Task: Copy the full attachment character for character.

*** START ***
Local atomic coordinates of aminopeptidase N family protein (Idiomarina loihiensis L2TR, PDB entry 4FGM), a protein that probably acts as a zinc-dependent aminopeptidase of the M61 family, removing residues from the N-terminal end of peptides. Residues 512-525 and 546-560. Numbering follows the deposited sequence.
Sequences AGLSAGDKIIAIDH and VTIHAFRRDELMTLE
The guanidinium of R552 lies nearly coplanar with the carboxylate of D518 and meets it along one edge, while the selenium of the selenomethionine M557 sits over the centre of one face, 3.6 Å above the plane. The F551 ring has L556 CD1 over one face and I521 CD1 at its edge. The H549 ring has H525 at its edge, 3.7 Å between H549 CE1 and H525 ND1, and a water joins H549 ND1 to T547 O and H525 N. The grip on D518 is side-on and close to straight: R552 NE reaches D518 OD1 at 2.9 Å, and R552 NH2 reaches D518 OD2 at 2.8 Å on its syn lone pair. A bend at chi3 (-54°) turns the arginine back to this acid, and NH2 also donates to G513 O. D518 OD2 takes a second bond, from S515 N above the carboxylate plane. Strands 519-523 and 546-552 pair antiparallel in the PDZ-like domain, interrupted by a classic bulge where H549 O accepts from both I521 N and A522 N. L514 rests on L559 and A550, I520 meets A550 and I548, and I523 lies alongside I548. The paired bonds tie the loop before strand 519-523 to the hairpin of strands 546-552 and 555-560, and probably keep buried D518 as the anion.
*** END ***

Local atomic coordinates of aminopeptidase N family protein (Idiomarina loihiensis L2TR, PDB entry 4FGM), a protein that probably acts as a zinc-dependent aminopeptidase of the M61 family, removing residues from the N-terminal end of peptides. Residues 512-525 and 546-560. Numbering follows the deposited sequence.
Sequences AGLSAGDKIIAIDH and VTIHAFRRDELMTLE
The guanidinium of R552 lies nearly coplanar with the carboxylate of D518 and meets it along one edge, while the selenium of the selenomethionine M557 sits over the centre of one face, 3.6 Å above the plane. The F551 ring has L556 CD1 over one face and I521 CD1 at its edge. The H549 ring has H525 at its edge, 3.7 Å between H549 CE1 and H525 ND1, and a water joins H549 ND1 to T547 O and H525 N. The grip on D518 is side-on and close to straight: R552 NE reaches D518 OD1 at 2.9 Å, and R552 NH2 reaches D518 OD2 at 2.8 Å on its syn lone pair. A bend at chi3 (-54°) turns the arginine back to this acid, and NH2 also donates to G513 O. D518 OD2 takes a second bond, from S515 N above the carboxylate plane. Strands 519-523 and 546-552 pair antiparallel in the PDZ-like domain, interrupted by a classic bulge where H549 O accepts from both I521 N and A522 N. L514 rests on L559 and A550, I520 meets A550 and I548, and I523 lies alongside I548. The paired bonds tie the loop before strand 519-523 to the hairpin of strands 546-552 and 555-560, and probably keep buried D518 as the anion.